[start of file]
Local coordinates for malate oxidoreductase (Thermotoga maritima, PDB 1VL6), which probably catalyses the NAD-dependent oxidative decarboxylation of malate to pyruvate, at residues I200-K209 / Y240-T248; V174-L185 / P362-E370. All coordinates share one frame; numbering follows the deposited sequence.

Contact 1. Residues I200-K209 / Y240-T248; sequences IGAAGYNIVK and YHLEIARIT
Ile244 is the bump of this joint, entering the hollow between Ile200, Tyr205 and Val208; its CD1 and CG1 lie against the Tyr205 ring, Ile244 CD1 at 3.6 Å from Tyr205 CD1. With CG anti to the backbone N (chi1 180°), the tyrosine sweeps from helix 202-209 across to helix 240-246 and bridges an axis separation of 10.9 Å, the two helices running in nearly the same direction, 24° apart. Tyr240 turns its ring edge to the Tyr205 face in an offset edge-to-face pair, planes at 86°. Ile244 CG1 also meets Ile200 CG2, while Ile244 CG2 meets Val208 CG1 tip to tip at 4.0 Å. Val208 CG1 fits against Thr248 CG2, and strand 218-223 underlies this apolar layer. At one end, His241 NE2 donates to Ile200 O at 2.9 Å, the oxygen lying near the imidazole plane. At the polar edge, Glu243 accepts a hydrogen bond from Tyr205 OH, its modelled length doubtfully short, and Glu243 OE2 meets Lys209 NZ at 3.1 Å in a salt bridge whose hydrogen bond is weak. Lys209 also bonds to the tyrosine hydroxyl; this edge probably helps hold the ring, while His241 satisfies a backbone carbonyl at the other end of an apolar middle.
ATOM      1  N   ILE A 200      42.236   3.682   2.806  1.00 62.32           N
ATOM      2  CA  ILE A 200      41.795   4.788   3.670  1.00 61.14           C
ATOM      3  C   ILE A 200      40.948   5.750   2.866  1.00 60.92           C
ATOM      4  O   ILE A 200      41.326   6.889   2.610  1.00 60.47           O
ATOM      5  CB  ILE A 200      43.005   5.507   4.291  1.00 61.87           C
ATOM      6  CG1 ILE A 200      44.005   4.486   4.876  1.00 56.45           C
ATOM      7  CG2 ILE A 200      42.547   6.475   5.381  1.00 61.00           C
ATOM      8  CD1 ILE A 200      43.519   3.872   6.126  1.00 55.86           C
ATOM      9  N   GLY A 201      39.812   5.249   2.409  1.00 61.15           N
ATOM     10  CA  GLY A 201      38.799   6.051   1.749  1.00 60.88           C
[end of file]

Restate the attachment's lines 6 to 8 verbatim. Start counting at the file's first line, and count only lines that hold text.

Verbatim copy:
ATOM      3  C   ILE A 200      40.948   5.750   2.866  1.00 60.92           C
ATOM      4  O   ILE A 200      41.326   6.889   2.610  1.00 60.47           O
ATOM      5  CB  ILE A 200      43.005   5.507   4.291  1.00 61.87           C